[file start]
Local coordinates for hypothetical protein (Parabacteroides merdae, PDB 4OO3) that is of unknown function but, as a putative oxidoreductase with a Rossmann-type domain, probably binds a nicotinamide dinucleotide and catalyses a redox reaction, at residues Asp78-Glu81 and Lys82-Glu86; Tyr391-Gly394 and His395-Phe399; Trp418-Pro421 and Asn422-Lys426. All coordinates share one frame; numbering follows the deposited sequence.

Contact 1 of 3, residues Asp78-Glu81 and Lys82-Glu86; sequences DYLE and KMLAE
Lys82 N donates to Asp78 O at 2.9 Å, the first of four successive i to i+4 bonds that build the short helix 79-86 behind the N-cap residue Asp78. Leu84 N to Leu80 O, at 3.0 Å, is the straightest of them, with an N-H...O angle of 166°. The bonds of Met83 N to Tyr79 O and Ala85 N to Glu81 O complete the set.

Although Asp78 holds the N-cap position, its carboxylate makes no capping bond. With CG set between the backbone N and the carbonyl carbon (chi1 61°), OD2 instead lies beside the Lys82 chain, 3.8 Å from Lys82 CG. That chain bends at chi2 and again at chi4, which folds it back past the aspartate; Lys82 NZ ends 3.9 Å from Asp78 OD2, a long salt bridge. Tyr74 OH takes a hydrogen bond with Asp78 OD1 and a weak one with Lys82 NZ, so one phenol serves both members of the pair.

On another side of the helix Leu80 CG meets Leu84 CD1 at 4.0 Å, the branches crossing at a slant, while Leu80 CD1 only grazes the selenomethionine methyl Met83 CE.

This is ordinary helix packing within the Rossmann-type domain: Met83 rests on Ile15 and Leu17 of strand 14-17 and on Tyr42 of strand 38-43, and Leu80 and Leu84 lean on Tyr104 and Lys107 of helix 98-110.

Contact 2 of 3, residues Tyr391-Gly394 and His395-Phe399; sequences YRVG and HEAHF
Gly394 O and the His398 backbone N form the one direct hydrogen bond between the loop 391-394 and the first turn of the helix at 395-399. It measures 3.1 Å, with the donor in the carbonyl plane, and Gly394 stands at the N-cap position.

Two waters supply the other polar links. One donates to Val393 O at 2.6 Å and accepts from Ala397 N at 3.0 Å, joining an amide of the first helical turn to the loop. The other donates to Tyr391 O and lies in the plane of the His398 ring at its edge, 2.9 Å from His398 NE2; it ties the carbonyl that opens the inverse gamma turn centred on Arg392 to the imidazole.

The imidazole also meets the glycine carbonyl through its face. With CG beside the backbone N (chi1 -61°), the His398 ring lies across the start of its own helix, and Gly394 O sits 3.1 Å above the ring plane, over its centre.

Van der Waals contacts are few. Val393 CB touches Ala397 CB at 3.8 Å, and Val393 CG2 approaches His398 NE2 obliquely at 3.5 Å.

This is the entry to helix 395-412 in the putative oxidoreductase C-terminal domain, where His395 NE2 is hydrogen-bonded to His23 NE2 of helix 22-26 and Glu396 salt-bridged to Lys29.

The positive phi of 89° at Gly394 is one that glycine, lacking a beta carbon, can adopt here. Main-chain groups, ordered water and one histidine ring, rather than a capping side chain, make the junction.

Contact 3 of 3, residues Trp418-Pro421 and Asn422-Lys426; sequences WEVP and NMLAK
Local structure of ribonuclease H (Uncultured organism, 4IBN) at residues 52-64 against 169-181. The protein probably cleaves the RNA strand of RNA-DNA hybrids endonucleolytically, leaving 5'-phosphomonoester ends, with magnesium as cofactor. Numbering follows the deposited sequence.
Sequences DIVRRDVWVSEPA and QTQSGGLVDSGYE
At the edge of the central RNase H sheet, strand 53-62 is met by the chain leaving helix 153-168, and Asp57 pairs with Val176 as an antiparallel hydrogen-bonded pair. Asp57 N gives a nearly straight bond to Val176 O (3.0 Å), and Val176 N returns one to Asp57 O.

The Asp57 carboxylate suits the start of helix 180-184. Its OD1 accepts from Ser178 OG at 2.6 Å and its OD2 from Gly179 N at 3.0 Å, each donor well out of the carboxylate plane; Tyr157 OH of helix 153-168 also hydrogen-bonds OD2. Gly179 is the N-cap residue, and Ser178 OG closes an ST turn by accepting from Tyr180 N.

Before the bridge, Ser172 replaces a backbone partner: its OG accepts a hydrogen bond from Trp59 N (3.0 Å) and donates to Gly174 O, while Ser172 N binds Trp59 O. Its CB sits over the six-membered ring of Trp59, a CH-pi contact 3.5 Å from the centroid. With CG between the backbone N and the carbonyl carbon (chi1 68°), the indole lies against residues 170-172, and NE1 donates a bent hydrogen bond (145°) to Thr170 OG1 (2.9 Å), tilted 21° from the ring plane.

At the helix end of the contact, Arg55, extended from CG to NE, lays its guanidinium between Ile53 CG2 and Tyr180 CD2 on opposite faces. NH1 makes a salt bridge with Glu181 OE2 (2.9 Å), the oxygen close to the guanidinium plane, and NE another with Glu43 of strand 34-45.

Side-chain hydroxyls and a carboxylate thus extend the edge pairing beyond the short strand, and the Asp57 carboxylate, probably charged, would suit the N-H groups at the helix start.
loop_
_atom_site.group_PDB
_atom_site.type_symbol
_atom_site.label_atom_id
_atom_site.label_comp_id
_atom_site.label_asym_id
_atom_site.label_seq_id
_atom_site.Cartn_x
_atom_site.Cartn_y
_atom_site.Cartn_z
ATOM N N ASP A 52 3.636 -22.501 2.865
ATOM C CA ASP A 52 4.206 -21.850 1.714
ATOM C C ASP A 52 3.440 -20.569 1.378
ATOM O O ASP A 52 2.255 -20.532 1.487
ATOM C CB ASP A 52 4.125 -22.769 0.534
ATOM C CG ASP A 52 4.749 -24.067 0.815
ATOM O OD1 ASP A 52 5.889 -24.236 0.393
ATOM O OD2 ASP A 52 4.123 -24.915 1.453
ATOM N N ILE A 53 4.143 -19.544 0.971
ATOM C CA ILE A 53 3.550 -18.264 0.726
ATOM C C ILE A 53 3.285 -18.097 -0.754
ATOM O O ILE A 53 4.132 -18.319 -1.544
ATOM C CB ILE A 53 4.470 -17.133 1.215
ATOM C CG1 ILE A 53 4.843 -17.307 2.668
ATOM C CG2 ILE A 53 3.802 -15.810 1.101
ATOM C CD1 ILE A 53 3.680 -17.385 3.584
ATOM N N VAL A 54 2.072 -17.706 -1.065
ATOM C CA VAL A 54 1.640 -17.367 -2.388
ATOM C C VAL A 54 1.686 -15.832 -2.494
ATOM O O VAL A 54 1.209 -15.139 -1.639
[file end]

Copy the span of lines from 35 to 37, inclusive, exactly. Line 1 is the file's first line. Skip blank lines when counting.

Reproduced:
ATOM O O ASP A 52 2.255 -20.532 1.487
ATOM C CB ASP A 52 4.125 -22.769 0.534
ATOM C CG ASP A 52 4.749 -24.067 0.815